I found this book hard to start but easy to finish. Once I was able to step back and take the time to dive fully into it, I appreciated it much much more. Bangkok Wakes to Rain is a beautiful book that deserves more than superficial attention.
The novel tells multiple stories across multiple timelines and tells about the places in which they interweave. These stories take place in mid-nineteenth century Siam and they take place decades in our own future, they take place in our present and our near past. It’s the same city through multiple lenses.
Once you get a handle on who our primary actors are and the spheres in which they exist, the book becomes much easier to follow. This may have also coincided with the time I finally sat down and stopped metro-reading this. Some characters we only meet for a few pages, others echo across timelines and hold on until the very end. It’s deftly done and Pitchaya Sudbanthad deserves high praise for the masterful juggling.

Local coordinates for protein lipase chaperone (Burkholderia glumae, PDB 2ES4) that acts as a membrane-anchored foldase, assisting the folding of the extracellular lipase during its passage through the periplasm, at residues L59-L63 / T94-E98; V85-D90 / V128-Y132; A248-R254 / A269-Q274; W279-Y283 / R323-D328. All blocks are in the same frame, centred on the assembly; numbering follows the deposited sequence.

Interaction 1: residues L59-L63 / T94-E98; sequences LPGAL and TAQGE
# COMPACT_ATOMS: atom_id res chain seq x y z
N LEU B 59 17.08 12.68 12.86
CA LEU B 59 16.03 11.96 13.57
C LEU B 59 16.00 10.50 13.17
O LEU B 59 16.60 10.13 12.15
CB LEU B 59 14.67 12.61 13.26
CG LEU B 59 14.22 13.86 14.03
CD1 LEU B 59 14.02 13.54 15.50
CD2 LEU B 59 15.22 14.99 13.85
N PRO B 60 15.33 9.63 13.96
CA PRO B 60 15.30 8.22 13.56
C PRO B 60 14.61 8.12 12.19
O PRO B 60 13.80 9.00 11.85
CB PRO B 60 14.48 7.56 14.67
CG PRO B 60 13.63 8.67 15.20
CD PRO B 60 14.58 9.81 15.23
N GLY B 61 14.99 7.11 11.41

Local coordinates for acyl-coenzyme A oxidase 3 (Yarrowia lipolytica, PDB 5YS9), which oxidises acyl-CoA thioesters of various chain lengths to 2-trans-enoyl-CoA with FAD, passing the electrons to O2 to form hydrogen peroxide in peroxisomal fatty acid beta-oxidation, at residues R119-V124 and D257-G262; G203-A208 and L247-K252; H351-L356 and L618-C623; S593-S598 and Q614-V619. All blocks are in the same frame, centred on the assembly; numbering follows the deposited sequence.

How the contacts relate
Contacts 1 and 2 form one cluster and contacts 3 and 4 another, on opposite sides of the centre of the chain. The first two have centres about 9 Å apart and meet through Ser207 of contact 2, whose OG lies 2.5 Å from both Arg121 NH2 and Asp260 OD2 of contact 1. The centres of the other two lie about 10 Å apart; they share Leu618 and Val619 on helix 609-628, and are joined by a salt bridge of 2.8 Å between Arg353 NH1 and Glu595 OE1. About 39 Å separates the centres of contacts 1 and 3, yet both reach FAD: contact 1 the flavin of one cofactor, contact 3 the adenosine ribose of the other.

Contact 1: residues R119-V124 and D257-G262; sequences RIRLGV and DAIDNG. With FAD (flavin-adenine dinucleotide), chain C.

I think I most enjoyed the settings in “New Krungthep” (which Google tells me is the romanised short form of the ceremonial Thai name for Bangkok). This is a future in which is the cit is utterly flooded and a generation has been raised in what remains floating. It’s almost bizarre until you remember than Indonesia has just voted to move from their capital of Jakarta because the city is sinking. Sudbanthad invents a new world that suddenly feels all too real and it’s absolutely fascinating.
I loved the interweaving of his characters and the way names float back to the surface when you least expect them. All in all, it’s a really excellent book.